Two men who sent parcel bombs to Celtic manager Neil Lennon and other high-profile fans of the club have each been jailed for five years.

Trevor Muirhead, 44, of Kilwinning, and Neil McKenzie, 42, of Saltcoats, both North Ayrshire, plotted to assault Lennon, former MSP Trish Godman and the late QC Paul McBride, as well as people at the Irish republican organisation Cairde Na hEireann, by sending devices they believed were capable of exploding and causing severe injury.

Both were originally accused of conspiring to murder their targets, but that charge was thrown out a day before the trial concluded at the High Court in Glasgow due to insufficient evidence.

McKenzie was also jailed for 18 months – which will run at the same time as his five-year sentence – after being found guilty of a separate charge of posting a hoax bomb to Lennon at Celtic Park to make him believe it was likely to explode.

Muirhead was cleared of the charge with a not proven verdict.

Sentencing them, trial judge Lord Turnbull said their actions were "incomprehensible".

Muirhead and McKenzie were convicted last month. The jury heard McKenzie told police he learned how to make a hoax bomb after seeing it on TV show The A-Team.

Giving evidence during the trial, Lennon said he was left "very disturbed" after finding out he had been targeted.

The assault plot centred on four suspicious packages, all of them non-viable, which were discovered last spring.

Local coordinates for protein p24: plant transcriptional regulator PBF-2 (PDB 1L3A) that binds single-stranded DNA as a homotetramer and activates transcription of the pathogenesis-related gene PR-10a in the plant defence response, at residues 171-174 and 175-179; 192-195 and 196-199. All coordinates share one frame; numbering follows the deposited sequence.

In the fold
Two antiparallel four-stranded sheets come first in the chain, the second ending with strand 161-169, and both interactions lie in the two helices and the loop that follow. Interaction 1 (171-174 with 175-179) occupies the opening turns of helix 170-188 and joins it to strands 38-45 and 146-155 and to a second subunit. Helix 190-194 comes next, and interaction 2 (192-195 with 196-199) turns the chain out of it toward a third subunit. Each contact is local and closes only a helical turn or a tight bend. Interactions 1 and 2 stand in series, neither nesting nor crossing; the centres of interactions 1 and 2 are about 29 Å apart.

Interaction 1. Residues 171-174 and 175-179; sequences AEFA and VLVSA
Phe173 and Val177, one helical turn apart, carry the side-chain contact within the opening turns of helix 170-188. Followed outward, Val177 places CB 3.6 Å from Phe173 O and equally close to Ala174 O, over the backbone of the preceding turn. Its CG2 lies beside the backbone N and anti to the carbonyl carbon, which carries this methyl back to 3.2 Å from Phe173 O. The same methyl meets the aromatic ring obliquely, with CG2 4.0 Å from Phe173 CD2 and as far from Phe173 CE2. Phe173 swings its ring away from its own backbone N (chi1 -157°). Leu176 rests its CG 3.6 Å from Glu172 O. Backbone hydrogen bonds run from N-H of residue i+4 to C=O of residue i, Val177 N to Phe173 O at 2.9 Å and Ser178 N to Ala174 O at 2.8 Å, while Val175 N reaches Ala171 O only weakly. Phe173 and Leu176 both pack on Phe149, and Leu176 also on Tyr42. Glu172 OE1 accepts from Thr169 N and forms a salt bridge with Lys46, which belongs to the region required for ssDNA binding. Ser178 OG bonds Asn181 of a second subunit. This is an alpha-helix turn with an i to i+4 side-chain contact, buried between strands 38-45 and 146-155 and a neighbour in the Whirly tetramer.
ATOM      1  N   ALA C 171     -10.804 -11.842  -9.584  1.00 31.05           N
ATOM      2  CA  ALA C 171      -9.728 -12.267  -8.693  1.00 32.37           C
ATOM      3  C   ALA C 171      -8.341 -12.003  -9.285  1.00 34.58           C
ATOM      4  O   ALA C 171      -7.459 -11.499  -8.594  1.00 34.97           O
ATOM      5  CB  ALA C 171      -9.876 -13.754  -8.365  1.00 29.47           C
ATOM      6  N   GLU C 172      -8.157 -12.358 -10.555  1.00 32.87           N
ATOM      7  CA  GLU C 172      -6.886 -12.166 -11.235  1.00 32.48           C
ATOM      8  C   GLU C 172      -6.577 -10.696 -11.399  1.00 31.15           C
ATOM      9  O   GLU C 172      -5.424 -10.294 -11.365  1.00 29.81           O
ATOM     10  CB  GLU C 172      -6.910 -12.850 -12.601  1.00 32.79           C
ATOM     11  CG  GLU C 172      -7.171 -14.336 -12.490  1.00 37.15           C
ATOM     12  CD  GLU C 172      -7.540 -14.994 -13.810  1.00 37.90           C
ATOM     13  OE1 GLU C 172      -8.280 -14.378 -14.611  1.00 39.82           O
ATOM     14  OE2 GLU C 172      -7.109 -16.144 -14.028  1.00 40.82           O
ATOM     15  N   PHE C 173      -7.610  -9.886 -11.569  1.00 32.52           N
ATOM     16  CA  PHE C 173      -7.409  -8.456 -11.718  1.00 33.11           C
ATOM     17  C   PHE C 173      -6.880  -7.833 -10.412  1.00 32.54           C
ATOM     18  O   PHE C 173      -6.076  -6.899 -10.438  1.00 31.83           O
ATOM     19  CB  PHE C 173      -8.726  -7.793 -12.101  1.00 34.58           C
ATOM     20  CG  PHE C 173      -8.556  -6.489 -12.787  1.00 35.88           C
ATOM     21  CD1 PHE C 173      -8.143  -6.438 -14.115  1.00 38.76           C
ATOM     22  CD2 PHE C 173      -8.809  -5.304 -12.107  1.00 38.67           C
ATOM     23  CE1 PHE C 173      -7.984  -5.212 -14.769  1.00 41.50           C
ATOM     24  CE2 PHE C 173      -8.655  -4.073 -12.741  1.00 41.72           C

A second device sent to Lennon at Celtic's Lennoxtown training ground was intercepted at a sorting office in Kirkintilloch on March 26 last year when a postman spotted a nail protruding from the package. It tested positive for peroxide, which can be used to make explosives.

Two days later a package delivered to Ms Godman's Bridge of Weir constituency office caused the evacuation of the building. Liquid in a plastic bottle within the package tested positive for a small amount of the primary explosive triacetone triperoxide.

Also on March 28, a postman tried to deliver a package to Cairde Na hEireann in Glasgow. After two failed attempts, it was sent to the Royal Mail's National Returns Centre in Belfast, where it was found to contain potentially explosive peroxide.

The last package, found on April 15 in a postbox on Montgomerie Terrace, Kilwinning, was addressed to the late Mr McBride. The lawyer, who died days before he was due to give evidence, was known to have represented Lennon and Celtic.

McKenzie blew a kiss to his family as he was led away from the dock while Muirhead looked at the floor and shook his head.

The judge, Lord Turnbull, told them: "It is incomprehensible that two family men, in their 40s, would engage in such reckless and serious criminal conduct."

He added: "Even the sending of a package as a bomb hoax would always be a serious offence and would be bound to result in a custodial sentence."

Celtic chief executive Peter Lawwell said: "We are pleased with the way in which this case has been treated and once again we would like to thank Strathclyde Police for their support and assistance. We hope this sentence will send a signal to others that this kind of behaviour cannot be tolerated."

Mr McBride's friend, lawyer Aamer Anwar, said: "There will be disappointment those who committed these hate crimes could be out in three years, but Paul's name will live on long after these bigots have been forgotten."